Foodieblogroll Ads


All the recipes and Photographs on this Site are old Family Recipes and tried and tested by the Author. Please feel free to try out these old recipes, and relish them, but desist from copying and using on other sites without the prior permission of Bridget White-Kumar. Any infringement would amount to Plagarism and infringement of Copy Right punishable by Law

Thursday, April 23, 2015


 Serves 6     Time required: 1 hour
300 grams cleaned and de-veined Prawns
3 potatoes boiled and mashed                                   
2 teaspoons chopped mint
2 teaspoons chopped coriander leaves 
2 green chillies copped 
1 teaspoon pepper powder                     
Salt to taste
1 egg beaten                                           
3 tablespoons oil                                     
3 tablespoons bread crumbs

Wash the prawns well and cook in a little water with some salt and a pinch of pepper and turmeric till tender. Remove and keep aside to cool. When cold mix in the mashed potatoes, green chillies, mint, coriander leaves, pepper and salt. Form into oval shapes and flatten with a knife. Heat oil in a flat pan. Dip each cutlet in the beaten egg, roll in bread crumbs, then shallow fry on both sides till brown. Drain and serve with Tomato sauce / ketchup.

Wednesday, April 15, 2015


A quick and simple dish to cook when one has a packet of mince handy in the fridge but not too keen on making a Ball Curry. This simple and tasty dish could be eaten with Rice or Chapattis.  Any meat mince such as beef, mutton, lamb or even chicken mince could be used in this dish. Chopped cabbage, chopped carrot, cauliflower, fenugreek / methi / venthium greens etc can be substituted for the green peas.
Serves 6    Preparation time 30 minutes
½ kg mince or ground meat either beef, mutton or lamb
2 onions chopped
1 green chillie chopped 
1 large tomato chopped
2 teaspoons chopped garlic
1 teaspoon cumin powder
½ teaspoon turmeric powder
Salt to taste
2 teaspoons chillie powder
2 tablespoons chopped coriander leaves
2 tablespoons oil
½ cup green peas
Heat oil in a pan and sauté the onions, chopped garlic and green chilies. Add the mince and fry for some time.  Now add the chillie powder, cumin powder, chopped tomato, turmeric powder and salt and keep on frying till the mince is firm. Add the green peas and sufficient water for gravy and cook on low heat till the gravy is thick and mince is cooked.  Garnish with chopped coriander leaves. (A little ground coconut can be added if thicker gravy is required).

Note. Chopped cabbage, chopped carrot, cauliflower, fenugreek / methi / venthium greens etc can be substituted for the green peas.

Sunday, March 29, 2015


When we were children growing up in KGF, this Rice, Lentil and Coconut  Gruel or Congee was part of our lunch menu on Good Friday as it was a day of fast and abstinence. I'm sharing this recipe for all those who would like to continue with the tradition of having this simple dish on Good Friday.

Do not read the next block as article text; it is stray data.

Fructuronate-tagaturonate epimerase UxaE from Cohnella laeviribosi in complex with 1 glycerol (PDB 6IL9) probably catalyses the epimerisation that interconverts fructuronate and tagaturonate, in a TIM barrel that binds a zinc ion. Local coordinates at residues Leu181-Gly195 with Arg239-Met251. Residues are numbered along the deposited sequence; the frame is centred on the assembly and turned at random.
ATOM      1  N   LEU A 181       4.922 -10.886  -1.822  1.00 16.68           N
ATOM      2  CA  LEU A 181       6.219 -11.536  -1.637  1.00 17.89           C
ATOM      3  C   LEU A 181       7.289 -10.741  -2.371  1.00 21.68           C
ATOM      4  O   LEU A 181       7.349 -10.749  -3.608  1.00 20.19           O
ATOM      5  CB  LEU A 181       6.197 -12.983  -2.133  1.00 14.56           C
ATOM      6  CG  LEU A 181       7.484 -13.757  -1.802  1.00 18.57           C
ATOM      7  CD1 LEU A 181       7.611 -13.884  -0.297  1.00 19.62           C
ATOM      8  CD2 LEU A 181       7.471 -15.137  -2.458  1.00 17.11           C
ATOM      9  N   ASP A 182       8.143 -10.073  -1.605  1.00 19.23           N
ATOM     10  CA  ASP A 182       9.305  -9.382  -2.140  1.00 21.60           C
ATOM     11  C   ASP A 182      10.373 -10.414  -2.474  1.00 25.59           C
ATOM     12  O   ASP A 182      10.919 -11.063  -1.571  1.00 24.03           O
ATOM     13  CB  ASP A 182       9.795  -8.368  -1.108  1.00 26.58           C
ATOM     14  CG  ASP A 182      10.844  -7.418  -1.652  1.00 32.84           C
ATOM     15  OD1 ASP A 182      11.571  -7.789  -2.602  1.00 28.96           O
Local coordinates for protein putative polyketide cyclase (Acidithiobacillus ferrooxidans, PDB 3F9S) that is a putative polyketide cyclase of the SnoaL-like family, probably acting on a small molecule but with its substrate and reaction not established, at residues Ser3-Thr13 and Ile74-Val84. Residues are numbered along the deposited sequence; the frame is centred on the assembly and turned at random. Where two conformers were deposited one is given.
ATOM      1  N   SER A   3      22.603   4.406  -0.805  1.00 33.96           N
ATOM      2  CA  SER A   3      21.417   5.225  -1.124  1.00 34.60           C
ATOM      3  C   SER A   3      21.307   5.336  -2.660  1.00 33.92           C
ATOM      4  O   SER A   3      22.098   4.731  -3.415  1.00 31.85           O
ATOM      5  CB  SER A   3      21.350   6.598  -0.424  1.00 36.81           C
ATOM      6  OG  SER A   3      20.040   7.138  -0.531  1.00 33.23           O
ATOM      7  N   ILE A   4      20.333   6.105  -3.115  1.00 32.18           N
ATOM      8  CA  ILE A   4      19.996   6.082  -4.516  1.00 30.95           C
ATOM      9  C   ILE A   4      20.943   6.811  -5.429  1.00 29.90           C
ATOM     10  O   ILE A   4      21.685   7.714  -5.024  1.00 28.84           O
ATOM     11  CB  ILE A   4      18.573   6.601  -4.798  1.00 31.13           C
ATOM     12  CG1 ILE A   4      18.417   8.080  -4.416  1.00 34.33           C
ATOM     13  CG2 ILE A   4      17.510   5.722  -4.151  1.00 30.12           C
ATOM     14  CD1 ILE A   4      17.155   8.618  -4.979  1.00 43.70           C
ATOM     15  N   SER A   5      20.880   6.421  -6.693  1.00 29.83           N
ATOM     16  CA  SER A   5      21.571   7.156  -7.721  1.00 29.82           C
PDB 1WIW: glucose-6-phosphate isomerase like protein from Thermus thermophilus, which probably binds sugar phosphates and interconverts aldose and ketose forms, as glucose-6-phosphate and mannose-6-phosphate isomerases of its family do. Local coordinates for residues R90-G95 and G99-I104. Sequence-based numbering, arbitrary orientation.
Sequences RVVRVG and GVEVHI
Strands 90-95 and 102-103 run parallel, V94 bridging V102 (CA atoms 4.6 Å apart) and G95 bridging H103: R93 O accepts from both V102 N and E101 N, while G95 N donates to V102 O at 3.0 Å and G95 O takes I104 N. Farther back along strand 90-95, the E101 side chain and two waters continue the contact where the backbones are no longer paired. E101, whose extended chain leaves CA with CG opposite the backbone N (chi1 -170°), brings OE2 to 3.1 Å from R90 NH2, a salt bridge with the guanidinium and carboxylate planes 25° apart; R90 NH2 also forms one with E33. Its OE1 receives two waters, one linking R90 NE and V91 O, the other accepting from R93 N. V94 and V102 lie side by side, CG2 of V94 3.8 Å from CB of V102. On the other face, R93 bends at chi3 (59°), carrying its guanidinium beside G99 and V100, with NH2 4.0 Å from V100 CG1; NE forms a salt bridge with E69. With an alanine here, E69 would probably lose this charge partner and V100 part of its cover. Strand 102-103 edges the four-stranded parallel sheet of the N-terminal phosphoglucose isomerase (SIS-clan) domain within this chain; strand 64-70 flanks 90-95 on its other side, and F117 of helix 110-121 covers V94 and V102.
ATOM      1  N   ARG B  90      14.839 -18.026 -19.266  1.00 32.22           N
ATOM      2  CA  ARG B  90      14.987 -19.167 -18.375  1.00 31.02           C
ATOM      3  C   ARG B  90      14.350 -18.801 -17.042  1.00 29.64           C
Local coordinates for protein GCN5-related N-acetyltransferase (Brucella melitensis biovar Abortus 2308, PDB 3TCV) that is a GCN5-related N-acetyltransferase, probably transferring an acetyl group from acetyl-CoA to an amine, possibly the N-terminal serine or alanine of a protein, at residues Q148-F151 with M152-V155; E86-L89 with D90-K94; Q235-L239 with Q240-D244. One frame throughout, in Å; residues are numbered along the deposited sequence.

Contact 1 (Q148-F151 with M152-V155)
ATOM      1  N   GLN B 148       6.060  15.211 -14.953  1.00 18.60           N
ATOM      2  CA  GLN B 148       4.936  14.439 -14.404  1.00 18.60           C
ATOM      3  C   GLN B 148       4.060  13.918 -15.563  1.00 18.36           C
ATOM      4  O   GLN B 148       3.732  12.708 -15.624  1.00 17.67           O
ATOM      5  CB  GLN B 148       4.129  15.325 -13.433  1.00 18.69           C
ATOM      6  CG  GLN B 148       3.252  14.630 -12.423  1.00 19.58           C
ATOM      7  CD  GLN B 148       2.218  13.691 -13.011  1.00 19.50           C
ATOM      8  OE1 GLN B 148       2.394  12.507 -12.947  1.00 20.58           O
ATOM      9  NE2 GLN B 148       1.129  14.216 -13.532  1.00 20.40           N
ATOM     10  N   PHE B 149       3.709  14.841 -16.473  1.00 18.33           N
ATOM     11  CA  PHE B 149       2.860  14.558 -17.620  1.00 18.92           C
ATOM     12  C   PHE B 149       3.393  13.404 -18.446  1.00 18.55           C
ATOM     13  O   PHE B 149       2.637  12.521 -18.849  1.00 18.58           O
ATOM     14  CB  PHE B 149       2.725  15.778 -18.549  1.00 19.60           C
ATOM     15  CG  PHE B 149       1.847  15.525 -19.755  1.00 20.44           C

Serves 6  preparation time 1 hour

1 cup Raw Rice
3  tablespoons Moong Dhal / Yellow Lentils 
¼ cup Sugar or Jaggery
½ cup grated coconut or 1 cup coconut milk
2 tablespoons broken cashew nuts and raisins
A pinch of salt

Wash the rice and soak it for half an hour in a little water. Dry roast the Moong Dhal lightly in a pan and take down.  Boil 3 cups of water and the salt in a suitable pan and when boiling add the rice and the roasted Moong Dhal. Cook on low heat till the rice and dhal are soft. Add the coconut, sugar/ jaggery and raisins and simmer for 4 to 5 minutes. The Congee should be of the consistency of thick soup. Serve plain or with Cocoanut chutney.  (omit the sugar or jaggery if desired)

This Congee is usually eaten on Good Friday

Friday, February 20, 2015


VEGETABLE CUTLETS / PATTIES - An easy and simple dish to prepare. it could be served as a snack with some tomato ketchup or as a side dish with Pepper Water or Dhal and Rice or even with bread or Toast. Truly versatile. You could add whatever vegetables you like and it would still taste delicious. 

 1 cup of chopped boiled vegetables such as peas, carrots, French beans etc
3 potatoes boiled and mashed                 
2 onions chopped finely
2 green chillies chopped                          
1 teaspoon chopped mint
1 teaspoon finely chopped ginger           
½  teaspoon pepper powder
Salt to taste                                              
3 tablespoons oil
1 egg beaten                                          
3 tablespoons breadcrumbs

Heat oil in a pan and fry the onions and ginger till golden brown. Add the chopped green chillies and sauté for a few minutes. Now add the cooked vegetables, salt, and mint and mix well. Cook on low heat for about 5 minutes, then set aside to cool for some time. Now mix in the mashed potato and mint. Make even sized balls with the mixture and form into round cutlets. Heat oil in a flat pan. Dip each cutlet / patty in beaten egg, roll in powdered breadcrumbs and shallow fry till golden brown on both sides. Serve hot with tomato sauce or chutney.